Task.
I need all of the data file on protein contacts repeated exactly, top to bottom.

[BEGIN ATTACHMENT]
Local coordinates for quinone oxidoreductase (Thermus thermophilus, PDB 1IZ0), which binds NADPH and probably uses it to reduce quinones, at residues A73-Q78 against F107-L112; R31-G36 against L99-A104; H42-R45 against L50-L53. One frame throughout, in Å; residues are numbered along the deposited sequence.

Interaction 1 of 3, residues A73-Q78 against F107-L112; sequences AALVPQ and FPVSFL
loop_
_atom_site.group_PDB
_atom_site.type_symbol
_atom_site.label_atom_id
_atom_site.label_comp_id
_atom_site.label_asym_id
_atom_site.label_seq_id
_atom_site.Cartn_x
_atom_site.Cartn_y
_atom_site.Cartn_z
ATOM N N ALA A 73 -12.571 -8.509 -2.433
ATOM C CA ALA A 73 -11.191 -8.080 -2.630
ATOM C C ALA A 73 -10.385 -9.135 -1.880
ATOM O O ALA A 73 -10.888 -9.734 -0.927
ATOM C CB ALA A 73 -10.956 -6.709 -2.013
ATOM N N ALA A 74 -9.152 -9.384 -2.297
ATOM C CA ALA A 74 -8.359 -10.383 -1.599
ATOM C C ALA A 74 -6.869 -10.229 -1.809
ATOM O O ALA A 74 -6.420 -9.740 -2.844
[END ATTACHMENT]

Local coordinates for quinone oxidoreductase (Thermus thermophilus, PDB 1IZ0), which binds NADPH and probably uses it to reduce quinones, at residues A73-Q78 against F107-L112; R31-G36 against L99-A104; H42-R45 against L50-L53. One frame throughout, in Å; residues are numbered along the deposited sequence.

Interaction 1 of 3, residues A73-Q78 against F107-L112; sequences AALVPQ and FPVSFL
loop_
_atom_site.group_PDB
_atom_site.type_symbol
_atom_site.label_atom_id
_atom_site.label_comp_id
_atom_site.label_asym_id
_atom_site.label_seq_id
_atom_site.Cartn_x
_atom_site.Cartn_y
_atom_site.Cartn_z
ATOM N N ALA A 73 -12.571 -8.509 -2.433
ATOM C CA ALA A 73 -11.191 -8.080 -2.630
ATOM C C ALA A 73 -10.385 -9.135 -1.880
ATOM O O ALA A 73 -10.888 -9.734 -0.927
ATOM C CB ALA A 73 -10.956 -6.709 -2.013
ATOM N N ALA A 74 -9.152 -9.384 -2.297
ATOM C CA ALA A 74 -8.359 -10.383 -1.599
ATOM C C ALA A 74 -6.869 -10.229 -1.809
ATOM O O ALA A 74 -6.420 -9.740 -2.844